Energy nominee has Assumption ties
President Donald Trump has picked an Assumption Parish native as his next secretary of energy.
Trump on Friday selected Dan Brouillette, deputy to departing Energy Secretary Rick Perry, to lead the Energy Department, calling him a “total professional” with unparalleled experience.
Brouillette is a native of Paincourtville in Assumption Parish, according to the office of U.S. Sen. Bill Cassidy, who offered his congratulations.
“Dan Brouillette understands the relationship between energy policy and the overall economy. Louisiana workers depend on thought-through energy policy,” Cassidy said in a press release. “Mr. Brouillette’s experience will serve the country well as the United States pursues energy dominance and energy employment.”
Brouillette has served as chief of staff to the U.S. House of Representatives Comm-ittee on Energy and Commerce under former U.S. Rep. Billy Tauzin. He has also served as a member of Louisiana’s State Mineral and Energy Board.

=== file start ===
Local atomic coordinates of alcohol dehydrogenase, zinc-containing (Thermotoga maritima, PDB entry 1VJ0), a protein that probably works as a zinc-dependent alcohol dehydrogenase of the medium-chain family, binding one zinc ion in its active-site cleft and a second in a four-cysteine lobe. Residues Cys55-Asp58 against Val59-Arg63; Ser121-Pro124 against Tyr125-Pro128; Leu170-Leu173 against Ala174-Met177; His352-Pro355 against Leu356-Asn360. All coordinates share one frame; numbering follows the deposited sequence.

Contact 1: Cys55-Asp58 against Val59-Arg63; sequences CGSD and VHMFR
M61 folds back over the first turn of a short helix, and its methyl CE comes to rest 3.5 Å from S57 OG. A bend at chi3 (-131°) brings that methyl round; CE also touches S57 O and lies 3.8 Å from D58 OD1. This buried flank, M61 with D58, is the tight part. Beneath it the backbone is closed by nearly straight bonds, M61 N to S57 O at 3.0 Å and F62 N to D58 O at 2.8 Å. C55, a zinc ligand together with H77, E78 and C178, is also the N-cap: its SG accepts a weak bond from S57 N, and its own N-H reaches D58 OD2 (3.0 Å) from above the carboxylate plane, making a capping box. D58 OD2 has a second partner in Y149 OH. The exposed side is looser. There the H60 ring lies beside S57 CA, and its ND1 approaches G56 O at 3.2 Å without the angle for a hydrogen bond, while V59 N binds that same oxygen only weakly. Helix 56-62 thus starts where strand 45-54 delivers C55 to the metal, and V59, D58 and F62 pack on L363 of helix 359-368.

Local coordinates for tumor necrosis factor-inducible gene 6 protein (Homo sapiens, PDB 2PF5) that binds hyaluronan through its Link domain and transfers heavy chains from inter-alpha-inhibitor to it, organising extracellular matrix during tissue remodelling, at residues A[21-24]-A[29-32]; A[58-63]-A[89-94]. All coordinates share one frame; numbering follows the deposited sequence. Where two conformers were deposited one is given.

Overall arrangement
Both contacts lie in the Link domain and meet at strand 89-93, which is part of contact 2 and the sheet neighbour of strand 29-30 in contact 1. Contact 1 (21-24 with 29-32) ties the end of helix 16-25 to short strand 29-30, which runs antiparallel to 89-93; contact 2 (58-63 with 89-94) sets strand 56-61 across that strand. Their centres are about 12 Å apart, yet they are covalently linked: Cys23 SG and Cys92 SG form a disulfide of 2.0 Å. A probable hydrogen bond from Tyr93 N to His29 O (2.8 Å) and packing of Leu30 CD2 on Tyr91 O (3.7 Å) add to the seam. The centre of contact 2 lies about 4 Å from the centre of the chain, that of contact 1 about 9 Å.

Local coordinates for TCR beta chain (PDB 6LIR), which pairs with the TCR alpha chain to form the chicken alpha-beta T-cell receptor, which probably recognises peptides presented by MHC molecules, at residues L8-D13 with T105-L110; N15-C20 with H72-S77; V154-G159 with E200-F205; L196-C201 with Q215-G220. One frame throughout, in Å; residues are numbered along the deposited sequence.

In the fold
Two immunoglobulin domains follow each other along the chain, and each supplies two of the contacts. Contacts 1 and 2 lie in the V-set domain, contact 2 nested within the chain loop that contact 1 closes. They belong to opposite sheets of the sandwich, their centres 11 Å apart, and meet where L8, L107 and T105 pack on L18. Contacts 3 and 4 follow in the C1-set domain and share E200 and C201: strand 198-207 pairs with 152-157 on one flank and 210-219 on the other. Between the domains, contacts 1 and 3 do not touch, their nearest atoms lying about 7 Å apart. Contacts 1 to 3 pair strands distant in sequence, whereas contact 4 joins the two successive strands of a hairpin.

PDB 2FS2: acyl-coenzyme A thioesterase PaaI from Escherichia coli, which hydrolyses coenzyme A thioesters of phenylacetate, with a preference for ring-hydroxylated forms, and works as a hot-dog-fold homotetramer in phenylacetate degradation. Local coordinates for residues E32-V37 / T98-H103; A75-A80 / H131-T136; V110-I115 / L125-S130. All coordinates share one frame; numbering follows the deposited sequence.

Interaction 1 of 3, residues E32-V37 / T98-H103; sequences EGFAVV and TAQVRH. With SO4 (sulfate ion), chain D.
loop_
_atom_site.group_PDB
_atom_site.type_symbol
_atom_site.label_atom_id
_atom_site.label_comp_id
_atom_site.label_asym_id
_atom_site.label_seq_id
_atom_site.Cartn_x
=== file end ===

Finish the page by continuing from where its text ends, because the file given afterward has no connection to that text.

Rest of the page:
Brouillette is a U.S. Army veteran. He also previously worked as a vice president at Ford Motor Co. and as the head of public policy and senior vice president at United Services Automobile Association
Trump acted quickly on the appointment, just a day after Perry told the president that he would leave by year’s end.
Perry said his decision was not related to his role in administration actions on Ukraine that are now the focus of a House impeachment inquiry.
Brouillette has embraced Trump’s call for U.S. dominance of international energy markets and says he backs an “all of the above” policy that promotes nuclear and renewable solar and wind energy as well as coal, natural gas and oil.
Environmental groups, many lawmakers and others fault the administration for trying to spur the country’s oil and gas production boom rather than rein in the climate-damaging fossil fuels.
He has traveled from Japan to former Soviet states to Qatar and Israel and beyond, promoting U.S. natural gas and natural gas production companies.
“When it comes to exporting LNG, the United States is open for business,” Brouillette said in one such European stop last year.